She still doesn’t know how she will recover from those locked-down weeks when Sean, a musician, was in hospital, and she was at home with her 10-year-old daughter Maia, dealing with the rollercoaster of updates on his condition. She struggled to sleep or eat, and had to block out all news. “I needed to have cuddles, or someone to come round and let me sleep, or have Maia,” she says. But the rules said no one could help them.
When she went back to her job teaching vulnerable young people at a pupil referral unit in June, Tricia found it hard to cope. She was advised to have counselling, but there was a waiting list. “I needed support then to get me through it,” she says. She backs Bereaved Families for Justice’s call for investment in specific mental health support for those bereaved by Covid-19.
After lockdown was lifted, she found it difficult to go out. “I couldn’t understand why people wanted to go and mix,” she says. “It’s like, would you rather be alive” – she lets out an exasperated laugh – “or would you rather have a pint of beer? What is it? Because I’ve been through this and I know it’s not nice. Having drinks – you can do it at home. It’s not the end of the world. Losing somebody is the end of the world.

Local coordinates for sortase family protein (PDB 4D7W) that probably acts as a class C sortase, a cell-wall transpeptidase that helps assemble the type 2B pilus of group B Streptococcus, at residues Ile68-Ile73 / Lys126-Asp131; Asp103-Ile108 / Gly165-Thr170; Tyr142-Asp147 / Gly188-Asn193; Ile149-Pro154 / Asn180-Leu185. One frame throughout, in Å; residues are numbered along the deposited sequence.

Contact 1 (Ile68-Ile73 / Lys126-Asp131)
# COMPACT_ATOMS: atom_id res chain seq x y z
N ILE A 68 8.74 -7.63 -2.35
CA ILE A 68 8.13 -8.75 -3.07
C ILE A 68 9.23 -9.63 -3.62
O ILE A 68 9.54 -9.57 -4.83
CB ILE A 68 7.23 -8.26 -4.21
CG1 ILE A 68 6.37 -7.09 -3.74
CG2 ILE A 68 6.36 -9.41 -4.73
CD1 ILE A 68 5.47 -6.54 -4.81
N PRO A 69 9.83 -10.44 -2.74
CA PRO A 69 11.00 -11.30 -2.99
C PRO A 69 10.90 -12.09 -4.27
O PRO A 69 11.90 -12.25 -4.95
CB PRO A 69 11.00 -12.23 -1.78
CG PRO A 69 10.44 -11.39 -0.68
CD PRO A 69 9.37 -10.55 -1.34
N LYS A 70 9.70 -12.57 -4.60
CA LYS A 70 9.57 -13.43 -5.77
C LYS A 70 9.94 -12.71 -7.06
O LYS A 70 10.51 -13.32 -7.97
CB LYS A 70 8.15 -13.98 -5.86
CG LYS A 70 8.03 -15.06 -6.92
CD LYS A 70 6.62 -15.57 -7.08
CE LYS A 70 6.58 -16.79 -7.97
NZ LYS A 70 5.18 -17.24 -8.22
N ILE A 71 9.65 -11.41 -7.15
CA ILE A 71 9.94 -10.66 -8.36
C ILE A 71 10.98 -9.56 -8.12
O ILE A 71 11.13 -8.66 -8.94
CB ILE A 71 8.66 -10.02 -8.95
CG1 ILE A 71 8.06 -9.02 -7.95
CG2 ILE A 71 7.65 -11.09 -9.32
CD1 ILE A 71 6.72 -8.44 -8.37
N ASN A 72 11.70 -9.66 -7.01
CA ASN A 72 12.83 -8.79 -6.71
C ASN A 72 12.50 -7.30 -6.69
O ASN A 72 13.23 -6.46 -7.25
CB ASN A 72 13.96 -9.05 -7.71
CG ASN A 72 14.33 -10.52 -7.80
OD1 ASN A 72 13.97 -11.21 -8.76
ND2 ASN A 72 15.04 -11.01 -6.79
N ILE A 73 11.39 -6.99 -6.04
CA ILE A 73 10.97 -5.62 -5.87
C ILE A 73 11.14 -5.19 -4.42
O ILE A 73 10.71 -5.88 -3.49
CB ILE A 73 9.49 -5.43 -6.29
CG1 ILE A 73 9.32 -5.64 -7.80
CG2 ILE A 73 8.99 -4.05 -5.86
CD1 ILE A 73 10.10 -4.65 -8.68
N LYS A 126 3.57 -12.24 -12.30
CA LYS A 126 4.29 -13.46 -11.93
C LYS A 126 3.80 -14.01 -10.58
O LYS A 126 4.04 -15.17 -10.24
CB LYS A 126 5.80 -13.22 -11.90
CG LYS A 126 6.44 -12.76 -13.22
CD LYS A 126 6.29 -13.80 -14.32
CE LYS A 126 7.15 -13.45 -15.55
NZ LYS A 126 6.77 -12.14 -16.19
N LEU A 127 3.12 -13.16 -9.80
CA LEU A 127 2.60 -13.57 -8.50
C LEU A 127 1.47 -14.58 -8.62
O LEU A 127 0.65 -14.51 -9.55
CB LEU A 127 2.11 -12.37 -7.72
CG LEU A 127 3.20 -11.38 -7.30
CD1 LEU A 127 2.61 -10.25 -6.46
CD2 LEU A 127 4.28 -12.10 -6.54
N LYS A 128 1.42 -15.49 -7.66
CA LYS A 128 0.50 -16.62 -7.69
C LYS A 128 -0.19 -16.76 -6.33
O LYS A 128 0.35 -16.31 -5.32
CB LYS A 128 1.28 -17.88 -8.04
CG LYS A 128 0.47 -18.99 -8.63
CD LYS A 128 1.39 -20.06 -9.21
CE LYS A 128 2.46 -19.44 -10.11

“[The government] are meant to protect us,” she adds with a quiet anger. “The most vulnerable people in our society have succumbed to this, and that’s just not right.”
Joining an online coaching group for widows helped her, as has EMDR, a trauma therapy offered free by a generous practitioner. But she finds it difficult to cry, because she has to be strong for Maia, who loved Sean like a father – and “God knows what would happen” if she let go. All this time and pain later, even though she now has a support bubble, she has still not risked a hug from anyone but her daughter.